There's also a host of other charges involved in investing in most funds. In most cases legal fees, marketing costs, performance fees (which are becoming more and more common), admin fees and trading costs aren't included in the AMC, making the full cost of owning most funds significantly higher.

Funds are also prone to putting their fees up without much warning there is no unit holder body of any kind they have to negotiate with before doing so and, worst of all, many of them charge exit fees too. So if you decide you don't want to be invested in them any more, either because they are too expensive or they are underperforming the market (as the majority of them do) you can't even sell them without paying another fee. Outrageous isn't it? Particularly given that very few of these expensive managed funds ever manage to out perform the market as a whole anyway.

Cynical exploitation of ordinary people

However for the worst examples of the cynical exploitation of the general population by the financial services industry we have to look to the mortgage market. With Hometrack reporting that average house prices fell for the first time in two years in October and the Council of Mortgage Lenders forecasting that repossessions could rise by 50% in 2008 most rational people wouldn't, I don't think, feel that now is a particularly good time to be in negative equity.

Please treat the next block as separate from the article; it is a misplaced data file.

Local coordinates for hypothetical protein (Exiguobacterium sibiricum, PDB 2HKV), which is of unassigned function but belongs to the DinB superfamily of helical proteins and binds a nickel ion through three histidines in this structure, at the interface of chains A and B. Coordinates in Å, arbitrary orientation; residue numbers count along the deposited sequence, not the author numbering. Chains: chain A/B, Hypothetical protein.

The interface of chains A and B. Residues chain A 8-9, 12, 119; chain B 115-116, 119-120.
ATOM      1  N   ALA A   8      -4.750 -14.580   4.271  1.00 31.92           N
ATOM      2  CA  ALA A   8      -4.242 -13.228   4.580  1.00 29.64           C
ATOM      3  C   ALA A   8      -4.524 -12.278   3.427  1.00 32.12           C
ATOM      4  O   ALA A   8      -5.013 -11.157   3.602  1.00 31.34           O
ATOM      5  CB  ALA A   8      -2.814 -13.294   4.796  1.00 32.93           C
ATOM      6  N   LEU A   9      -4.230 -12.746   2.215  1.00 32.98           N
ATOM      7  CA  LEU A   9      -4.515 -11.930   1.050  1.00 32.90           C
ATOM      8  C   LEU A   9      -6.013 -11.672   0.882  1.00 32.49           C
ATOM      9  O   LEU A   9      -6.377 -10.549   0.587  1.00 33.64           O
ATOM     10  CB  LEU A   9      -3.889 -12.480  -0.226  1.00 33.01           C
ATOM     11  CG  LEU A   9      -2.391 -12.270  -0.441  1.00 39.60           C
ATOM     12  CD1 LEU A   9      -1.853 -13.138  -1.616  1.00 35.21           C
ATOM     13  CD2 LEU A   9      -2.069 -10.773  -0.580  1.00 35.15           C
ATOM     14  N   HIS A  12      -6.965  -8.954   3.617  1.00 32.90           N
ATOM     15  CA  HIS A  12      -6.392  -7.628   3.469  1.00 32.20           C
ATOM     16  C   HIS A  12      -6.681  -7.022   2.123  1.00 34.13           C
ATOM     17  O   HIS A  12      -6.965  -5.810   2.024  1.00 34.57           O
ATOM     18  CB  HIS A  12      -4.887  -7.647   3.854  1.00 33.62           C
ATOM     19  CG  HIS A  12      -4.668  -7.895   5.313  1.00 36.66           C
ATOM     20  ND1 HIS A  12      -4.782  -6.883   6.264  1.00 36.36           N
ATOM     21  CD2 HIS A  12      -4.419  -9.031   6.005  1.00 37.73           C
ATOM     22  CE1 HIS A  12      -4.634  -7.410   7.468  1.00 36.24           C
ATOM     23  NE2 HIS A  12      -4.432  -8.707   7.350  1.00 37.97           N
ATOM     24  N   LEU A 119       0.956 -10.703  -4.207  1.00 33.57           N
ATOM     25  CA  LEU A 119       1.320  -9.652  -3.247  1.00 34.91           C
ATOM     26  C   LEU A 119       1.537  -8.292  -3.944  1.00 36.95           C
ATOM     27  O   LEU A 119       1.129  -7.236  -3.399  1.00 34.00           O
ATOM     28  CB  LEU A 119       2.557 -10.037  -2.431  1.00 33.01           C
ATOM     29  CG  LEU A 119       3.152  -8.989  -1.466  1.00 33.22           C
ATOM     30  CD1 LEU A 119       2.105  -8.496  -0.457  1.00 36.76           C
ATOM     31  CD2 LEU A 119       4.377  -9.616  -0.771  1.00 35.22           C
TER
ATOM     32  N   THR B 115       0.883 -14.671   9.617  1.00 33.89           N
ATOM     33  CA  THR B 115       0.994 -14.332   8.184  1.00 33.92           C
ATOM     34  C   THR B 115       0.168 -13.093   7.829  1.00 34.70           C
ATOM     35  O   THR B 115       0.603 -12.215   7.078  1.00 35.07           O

Not so the mortgage sales teams at Abbey. No, they are still happily flogging their "100% plus" mortgage. This lets you borrow the full purchase price of the house or flat you want and for good measure another £25,000 on top of that.

What's more, having dumped you into negative equity with the stroke of a pen, Abby also have a few suggestions about how you might spend the extra cash on offer "renovating your home, buying a new car or consolidating all of your debts" perhaps.

This is shocking stuff. The first and last ideas aren't great (if you can't afford to renovate you shouldn't do it, and debt consolidation usually leads to higher interest bills in the end) but the second - buying a car with mortgage debt - is completely insane. Why on earth would you borrow against one asset that is by most accounts already falling in value (your house) to buy one that will do the same just fast (a new car)?

Let's say you borrow £125,000 on a £100,000 property. You then rush off to spend the left over £25,000 on a purple Audi A4. Depreciation on the car after a year will be at least £6,000 (and probably more).

So take one of these loans out now and assuming house prices don't fall further, next November your assets will be worth only £119,000. That's not good, given that your debt will still be near £125,000.